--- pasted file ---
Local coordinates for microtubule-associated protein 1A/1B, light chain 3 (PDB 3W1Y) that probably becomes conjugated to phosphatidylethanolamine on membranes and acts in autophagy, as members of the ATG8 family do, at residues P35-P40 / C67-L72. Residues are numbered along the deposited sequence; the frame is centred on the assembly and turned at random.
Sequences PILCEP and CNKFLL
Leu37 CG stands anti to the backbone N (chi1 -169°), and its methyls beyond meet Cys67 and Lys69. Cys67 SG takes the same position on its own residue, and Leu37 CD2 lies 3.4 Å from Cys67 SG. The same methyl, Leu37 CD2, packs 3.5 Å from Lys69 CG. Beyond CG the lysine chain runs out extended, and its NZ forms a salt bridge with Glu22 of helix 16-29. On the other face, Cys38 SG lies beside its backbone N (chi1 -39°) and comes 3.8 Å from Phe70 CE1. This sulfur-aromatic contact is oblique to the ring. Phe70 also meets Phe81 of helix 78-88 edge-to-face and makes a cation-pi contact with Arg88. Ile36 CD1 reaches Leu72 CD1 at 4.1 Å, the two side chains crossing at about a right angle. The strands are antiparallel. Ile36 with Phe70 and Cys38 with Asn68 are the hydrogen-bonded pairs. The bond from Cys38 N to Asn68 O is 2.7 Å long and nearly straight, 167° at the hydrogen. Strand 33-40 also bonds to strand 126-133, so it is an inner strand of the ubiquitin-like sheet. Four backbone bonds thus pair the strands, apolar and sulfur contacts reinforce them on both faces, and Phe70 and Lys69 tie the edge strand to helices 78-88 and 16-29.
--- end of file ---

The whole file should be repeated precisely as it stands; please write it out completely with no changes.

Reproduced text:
Local coordinates for microtubule-associated protein 1A/1B, light chain 3 (PDB 3W1Y) that probably becomes conjugated to phosphatidylethanolamine on membranes and acts in autophagy, as members of the ATG8 family do, at residues P35-P40 / C67-L72. Residues are numbered along the deposited sequence; the frame is centred on the assembly and turned at random.
Sequences PILCEP and CNKFLL
Leu37 CG stands anti to the backbone N (chi1 -169°), and its methyls beyond meet Cys67 and Lys69. Cys67 SG takes the same position on its own residue, and Leu37 CD2 lies 3.4 Å from Cys67 SG. The same methyl, Leu37 CD2, packs 3.5 Å from Lys69 CG. Beyond CG the lysine chain runs out extended, and its NZ forms a salt bridge with Glu22 of helix 16-29. On the other face, Cys38 SG lies beside its backbone N (chi1 -39°) and comes 3.8 Å from Phe70 CE1. This sulfur-aromatic contact is oblique to the ring. Phe70 also meets Phe81 of helix 78-88 edge-to-face and makes a cation-pi contact with Arg88. Ile36 CD1 reaches Leu72 CD1 at 4.1 Å, the two side chains crossing at about a right angle. The strands are antiparallel. Ile36 with Phe70 and Cys38 with Asn68 are the hydrogen-bonded pairs. The bond from Cys38 N to Asn68 O is 2.7 Å long and nearly straight, 167° at the hydrogen. Strand 33-40 also bonds to strand 126-133, so it is an inner strand of the ubiquitin-like sheet. Four backbone bonds thus pair the strands, apolar and sulfur contacts reinforce them on both faces, and Phe70 and Lys69 tie the edge strand to helices 78-88 and 16-29.